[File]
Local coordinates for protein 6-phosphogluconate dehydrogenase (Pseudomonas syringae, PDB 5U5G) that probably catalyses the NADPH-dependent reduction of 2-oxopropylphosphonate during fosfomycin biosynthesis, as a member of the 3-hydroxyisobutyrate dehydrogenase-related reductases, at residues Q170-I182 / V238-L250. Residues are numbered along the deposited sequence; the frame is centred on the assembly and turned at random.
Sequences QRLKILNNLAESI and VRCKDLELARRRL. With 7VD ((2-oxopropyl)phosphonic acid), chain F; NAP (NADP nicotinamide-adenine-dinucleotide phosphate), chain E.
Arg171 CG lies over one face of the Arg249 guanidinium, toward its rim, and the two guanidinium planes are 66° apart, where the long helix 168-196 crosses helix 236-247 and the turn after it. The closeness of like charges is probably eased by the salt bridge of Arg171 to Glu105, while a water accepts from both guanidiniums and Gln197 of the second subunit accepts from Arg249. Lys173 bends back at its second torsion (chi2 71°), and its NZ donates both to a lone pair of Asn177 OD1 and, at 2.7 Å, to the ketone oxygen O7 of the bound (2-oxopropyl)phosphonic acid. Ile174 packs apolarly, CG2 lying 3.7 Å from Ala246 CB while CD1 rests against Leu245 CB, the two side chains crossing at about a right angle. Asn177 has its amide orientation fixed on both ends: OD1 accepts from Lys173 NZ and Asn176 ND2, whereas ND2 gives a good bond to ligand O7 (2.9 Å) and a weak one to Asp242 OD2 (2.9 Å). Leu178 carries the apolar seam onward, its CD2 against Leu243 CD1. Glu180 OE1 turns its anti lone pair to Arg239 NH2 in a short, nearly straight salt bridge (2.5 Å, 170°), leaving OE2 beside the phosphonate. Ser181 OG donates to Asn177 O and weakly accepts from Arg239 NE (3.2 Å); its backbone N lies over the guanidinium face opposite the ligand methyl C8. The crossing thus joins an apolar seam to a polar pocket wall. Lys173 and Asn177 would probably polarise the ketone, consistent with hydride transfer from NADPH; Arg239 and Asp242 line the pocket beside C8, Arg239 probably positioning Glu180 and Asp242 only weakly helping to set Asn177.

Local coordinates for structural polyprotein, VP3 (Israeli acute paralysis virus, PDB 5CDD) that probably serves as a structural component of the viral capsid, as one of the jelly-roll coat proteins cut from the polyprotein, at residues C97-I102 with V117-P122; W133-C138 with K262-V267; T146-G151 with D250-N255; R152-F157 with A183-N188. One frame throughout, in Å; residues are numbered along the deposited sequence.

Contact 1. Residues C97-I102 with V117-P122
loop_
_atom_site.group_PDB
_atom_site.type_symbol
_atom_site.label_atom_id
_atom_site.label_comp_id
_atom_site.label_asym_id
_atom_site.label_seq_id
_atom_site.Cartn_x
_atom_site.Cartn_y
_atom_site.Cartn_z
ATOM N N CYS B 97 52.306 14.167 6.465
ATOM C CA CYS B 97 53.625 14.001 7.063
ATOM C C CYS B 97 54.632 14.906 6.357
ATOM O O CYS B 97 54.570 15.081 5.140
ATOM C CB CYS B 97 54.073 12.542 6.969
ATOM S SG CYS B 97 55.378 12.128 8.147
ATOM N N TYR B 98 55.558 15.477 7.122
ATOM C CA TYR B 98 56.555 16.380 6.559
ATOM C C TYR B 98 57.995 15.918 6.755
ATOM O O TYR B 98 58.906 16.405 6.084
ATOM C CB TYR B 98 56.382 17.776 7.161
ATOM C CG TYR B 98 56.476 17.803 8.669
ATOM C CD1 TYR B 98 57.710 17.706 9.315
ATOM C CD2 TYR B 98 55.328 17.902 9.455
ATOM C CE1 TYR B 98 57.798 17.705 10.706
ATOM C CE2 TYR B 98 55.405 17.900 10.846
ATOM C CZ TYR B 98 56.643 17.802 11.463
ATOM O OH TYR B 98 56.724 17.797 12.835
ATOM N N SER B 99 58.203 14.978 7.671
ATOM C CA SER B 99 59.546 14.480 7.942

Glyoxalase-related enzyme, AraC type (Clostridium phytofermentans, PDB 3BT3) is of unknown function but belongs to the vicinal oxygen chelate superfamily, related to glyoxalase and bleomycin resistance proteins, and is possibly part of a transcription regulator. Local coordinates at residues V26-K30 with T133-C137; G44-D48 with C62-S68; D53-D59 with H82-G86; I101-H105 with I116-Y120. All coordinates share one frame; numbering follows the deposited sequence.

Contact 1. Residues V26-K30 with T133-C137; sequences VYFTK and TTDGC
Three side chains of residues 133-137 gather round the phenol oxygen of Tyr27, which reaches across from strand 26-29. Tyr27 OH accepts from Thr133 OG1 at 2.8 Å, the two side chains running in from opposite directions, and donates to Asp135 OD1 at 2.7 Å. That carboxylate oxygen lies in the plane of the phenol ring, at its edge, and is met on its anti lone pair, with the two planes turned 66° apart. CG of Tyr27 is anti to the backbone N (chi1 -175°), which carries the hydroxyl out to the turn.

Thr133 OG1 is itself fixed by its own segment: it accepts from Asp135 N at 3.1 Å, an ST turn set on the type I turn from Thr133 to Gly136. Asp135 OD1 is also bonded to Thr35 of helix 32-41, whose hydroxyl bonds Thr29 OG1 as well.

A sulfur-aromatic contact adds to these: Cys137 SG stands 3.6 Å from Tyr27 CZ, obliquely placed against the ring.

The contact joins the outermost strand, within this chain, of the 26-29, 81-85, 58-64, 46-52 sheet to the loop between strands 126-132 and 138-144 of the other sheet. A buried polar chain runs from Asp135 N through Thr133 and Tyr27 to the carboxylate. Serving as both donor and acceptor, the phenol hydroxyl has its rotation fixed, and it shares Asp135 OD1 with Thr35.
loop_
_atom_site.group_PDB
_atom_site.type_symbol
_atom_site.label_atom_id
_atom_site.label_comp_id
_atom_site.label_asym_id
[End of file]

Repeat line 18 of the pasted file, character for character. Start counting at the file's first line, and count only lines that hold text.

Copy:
ATOM C C CYS B 97 54.632 14.906 6.357